Legally they probably can. It's been police procedure, and it may be worth checking with the local district as to their policy about talking to children. I suspect they would want to notify you. But things that your child says may be used against them, even if they are interrogated without a parent, at least in Florida. A good defense attorney may be able to keep statements out of court, but it would be an uphill battle.Ask a similar question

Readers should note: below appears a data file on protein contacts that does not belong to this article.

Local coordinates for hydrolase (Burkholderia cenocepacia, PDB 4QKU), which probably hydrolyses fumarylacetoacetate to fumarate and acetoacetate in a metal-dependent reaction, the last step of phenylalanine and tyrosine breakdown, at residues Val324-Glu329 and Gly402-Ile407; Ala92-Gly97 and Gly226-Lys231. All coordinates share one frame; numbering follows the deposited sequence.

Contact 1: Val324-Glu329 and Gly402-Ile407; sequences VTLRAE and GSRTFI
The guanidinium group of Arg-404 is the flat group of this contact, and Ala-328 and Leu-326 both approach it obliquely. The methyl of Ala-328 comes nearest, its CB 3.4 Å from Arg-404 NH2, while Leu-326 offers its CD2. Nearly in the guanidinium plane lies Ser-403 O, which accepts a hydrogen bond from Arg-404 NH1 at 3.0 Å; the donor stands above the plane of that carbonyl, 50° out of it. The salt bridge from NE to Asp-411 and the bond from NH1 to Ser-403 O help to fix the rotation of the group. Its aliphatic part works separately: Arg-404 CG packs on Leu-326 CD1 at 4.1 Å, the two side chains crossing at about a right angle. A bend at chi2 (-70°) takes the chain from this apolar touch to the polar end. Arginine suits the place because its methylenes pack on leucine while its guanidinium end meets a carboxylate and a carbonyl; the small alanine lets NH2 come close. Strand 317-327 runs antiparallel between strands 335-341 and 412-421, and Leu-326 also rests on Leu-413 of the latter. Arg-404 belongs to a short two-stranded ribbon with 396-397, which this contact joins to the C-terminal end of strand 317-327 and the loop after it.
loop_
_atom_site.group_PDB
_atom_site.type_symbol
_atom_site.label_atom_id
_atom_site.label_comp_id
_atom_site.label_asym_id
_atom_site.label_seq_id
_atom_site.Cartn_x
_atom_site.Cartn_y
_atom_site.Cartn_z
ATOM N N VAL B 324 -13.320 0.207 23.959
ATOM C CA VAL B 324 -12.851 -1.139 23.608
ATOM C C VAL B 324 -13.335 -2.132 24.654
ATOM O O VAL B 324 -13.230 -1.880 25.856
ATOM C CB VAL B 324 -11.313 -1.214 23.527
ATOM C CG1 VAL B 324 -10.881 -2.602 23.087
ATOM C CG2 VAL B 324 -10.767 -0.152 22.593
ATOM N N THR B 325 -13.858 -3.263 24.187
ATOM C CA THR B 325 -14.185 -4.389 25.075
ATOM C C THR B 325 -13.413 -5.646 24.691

The provisions in criminal court protecting minors from questioning without a parent being present relate to cases in which a child confesses to a crime, not to an investigation. That is - the confession could be suppressed from evidence.
In your situation, there is nothing to suppress because your son was not the subject of the investigation. You should talk to the school about their having allowed it, and possibly contact a civil attorney if you feel the police behavior was in some way bad enough to warrant damages.
John YetterAsk a similar question